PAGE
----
Fisheries & Fish Industry

Price War Halts Crab Fishing From Half Moon Bay to Canada

Price War Halts Crab Fishing From Half Moon Bay to Canada

Dungeness crab fishers from the Bay Area all the way to Canada are on strike — and those who aren’t yet will join them Friday night — after wholesale buyers sought to lower the purchase price.

For some, the strike started Wednesday after buyers offered to pay $2.75 a pound for the tasty crustacean. Crabbers whose seasons had already opened had negotiated a price of $3 per pound.

The strike does not affect commercial crabbers south of Sonoma County’s Bodega Bay, where customers have been snapping up the holiday dinner table staple since November.

But prices were not set in all fisheries because the West Coast commercial dungeness crab season opened in phases this year due to elevated domoic acid levels.

“Crab and champagne is the cat’s meow,” said Gary Westendorf, excited to ring in the new year with fresh dungeness crab.

But families who stop by Pillar Point Harbor won’t be so lucky. The Half Moon Bay Seafood Marketing Association has voted to stand in solidarity with the crab fishing strike along the North Coast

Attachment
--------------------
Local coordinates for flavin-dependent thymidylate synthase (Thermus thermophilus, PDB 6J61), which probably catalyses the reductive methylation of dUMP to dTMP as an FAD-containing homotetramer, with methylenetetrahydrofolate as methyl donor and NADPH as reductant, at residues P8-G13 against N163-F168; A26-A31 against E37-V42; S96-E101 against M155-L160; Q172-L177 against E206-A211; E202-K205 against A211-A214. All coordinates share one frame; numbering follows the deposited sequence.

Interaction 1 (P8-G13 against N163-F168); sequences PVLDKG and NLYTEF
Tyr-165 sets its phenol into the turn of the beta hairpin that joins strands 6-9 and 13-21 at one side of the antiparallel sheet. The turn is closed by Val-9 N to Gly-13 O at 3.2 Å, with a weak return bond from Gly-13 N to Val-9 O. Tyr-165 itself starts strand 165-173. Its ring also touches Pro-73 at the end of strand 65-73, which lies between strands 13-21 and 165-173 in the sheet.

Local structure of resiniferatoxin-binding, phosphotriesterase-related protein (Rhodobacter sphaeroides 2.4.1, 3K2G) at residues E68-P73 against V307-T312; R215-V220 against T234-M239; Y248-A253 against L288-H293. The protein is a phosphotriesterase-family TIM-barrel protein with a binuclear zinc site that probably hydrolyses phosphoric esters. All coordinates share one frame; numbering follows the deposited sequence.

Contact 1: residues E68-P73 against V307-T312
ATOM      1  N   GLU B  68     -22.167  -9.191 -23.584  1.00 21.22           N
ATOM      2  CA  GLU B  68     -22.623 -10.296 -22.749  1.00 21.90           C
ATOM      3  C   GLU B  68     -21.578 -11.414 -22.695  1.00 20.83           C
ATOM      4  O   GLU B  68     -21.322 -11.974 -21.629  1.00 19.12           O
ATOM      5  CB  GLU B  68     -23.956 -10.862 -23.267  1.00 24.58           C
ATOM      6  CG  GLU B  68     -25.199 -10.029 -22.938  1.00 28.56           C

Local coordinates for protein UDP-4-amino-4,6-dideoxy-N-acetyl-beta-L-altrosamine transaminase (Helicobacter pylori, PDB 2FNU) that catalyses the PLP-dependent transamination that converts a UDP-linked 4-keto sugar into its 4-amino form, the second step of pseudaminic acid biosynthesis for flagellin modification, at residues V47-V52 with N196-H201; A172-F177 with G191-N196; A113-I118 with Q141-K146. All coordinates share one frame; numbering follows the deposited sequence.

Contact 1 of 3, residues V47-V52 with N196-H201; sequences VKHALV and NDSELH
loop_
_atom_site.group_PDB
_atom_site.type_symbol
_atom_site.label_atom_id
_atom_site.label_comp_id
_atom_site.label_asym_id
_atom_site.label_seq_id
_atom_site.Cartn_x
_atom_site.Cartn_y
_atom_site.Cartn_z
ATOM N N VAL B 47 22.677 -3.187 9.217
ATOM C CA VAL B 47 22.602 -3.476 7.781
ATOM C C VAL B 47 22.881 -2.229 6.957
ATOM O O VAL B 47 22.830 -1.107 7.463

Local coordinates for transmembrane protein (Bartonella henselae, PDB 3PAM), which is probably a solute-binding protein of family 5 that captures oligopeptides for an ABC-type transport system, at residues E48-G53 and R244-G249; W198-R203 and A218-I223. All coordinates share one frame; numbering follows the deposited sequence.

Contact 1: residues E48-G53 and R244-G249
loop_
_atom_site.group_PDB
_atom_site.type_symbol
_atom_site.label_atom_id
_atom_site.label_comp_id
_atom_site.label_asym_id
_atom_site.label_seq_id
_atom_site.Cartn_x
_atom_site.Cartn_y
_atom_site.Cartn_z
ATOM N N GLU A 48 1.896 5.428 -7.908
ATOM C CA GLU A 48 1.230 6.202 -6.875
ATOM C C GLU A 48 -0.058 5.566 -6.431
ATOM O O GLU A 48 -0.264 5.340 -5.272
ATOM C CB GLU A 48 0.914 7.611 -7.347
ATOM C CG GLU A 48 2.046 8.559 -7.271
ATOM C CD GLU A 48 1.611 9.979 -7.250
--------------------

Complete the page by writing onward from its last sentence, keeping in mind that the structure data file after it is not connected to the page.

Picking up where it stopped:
Peninsula fishermen tied up their boats on Friday to show support for their colleagues. 

“I will stand with the other fisherman,” said Tony Urie. 

Urie sold his catch of the day for $3 a pound. But until all California crabbers are able to earn the same amount, he and other fishermen in Half Moon Bay and now even San Francisco plan to strike. 

“It’s not right,” said fisherman Barry Diy. “$2.75 just isn’t right.

Many say $2.75 is not enough to cover the cost and risk associated with crab fishing.

On Friday, Half Moon Bay restaurant owners stocked up on as much crab as they could, ahead of the strike’s start at 12 a.m. Saturday.

“Without the crab season, there is no one out here,” said Albert Dunne, who owns Half Moon Bay’s popular Princeton Seafood Company. 

Dunne said he views the supply of dungeness crabs as essential to his and other nearby restaurants’ success.

“We gotta have it,” he stressed. “It helps the restaurants. … It’s what brings people into the harbor.”

Lorne Edwards, president of the Bodega Bay Fisherman’s Marketing Association, said he expects the strike to continue at least through New Year’s Day. There is no timeline yet for when it may end.

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